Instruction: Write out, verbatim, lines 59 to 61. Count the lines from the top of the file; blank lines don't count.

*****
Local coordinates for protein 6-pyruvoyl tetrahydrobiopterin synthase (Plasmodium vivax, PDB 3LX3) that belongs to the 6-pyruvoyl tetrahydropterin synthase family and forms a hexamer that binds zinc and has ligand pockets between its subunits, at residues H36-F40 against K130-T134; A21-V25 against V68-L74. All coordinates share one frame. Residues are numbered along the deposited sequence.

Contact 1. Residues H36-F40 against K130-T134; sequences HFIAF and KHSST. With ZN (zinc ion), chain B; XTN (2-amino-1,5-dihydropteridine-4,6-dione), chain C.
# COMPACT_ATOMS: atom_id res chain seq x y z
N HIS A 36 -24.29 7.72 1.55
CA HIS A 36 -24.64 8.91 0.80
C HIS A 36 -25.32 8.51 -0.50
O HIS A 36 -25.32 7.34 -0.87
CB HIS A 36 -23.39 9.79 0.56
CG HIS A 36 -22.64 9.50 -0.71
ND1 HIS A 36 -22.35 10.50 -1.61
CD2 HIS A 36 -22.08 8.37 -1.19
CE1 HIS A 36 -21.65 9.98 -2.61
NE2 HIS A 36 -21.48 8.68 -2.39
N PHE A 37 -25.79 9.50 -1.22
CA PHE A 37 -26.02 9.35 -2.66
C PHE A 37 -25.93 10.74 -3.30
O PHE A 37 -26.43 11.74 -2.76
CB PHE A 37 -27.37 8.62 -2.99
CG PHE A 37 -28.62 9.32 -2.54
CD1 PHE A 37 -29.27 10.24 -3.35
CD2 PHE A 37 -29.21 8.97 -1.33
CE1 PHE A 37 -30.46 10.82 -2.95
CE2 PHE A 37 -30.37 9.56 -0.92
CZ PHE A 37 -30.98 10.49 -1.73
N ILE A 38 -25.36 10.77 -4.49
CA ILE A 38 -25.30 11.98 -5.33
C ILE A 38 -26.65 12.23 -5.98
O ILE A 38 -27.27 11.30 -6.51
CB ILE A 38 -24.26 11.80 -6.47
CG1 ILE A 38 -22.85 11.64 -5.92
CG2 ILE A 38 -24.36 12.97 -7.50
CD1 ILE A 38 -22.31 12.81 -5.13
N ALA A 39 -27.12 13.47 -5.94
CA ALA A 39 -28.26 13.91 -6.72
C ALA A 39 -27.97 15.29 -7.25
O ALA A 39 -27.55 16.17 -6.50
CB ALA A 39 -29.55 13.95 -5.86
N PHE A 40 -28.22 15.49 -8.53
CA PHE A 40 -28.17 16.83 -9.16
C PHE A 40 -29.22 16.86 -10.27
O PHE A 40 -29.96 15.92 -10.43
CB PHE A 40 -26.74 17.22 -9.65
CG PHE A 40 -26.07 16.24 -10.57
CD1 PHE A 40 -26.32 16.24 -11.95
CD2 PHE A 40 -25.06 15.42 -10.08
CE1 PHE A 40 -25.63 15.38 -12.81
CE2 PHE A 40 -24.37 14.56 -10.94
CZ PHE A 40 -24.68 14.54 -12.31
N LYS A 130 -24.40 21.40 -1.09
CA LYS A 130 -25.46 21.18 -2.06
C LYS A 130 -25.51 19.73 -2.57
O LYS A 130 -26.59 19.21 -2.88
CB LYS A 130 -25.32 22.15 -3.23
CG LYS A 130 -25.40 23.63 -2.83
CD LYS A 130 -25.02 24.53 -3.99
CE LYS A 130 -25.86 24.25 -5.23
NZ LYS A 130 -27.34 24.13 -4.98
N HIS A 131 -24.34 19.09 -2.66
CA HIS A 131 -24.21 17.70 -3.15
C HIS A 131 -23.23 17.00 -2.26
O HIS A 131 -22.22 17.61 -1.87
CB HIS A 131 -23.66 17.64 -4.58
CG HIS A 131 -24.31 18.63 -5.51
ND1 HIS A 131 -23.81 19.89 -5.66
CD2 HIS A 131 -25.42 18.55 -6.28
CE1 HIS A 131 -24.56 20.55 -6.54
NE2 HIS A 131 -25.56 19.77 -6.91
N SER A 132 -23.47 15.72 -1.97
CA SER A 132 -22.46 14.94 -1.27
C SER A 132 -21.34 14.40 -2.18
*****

CA HIS A 131 -24.21 17.70 -3.15
C HIS A 131 -23.23 17.00 -2.26
O HIS A 131 -22.22 17.61 -1.87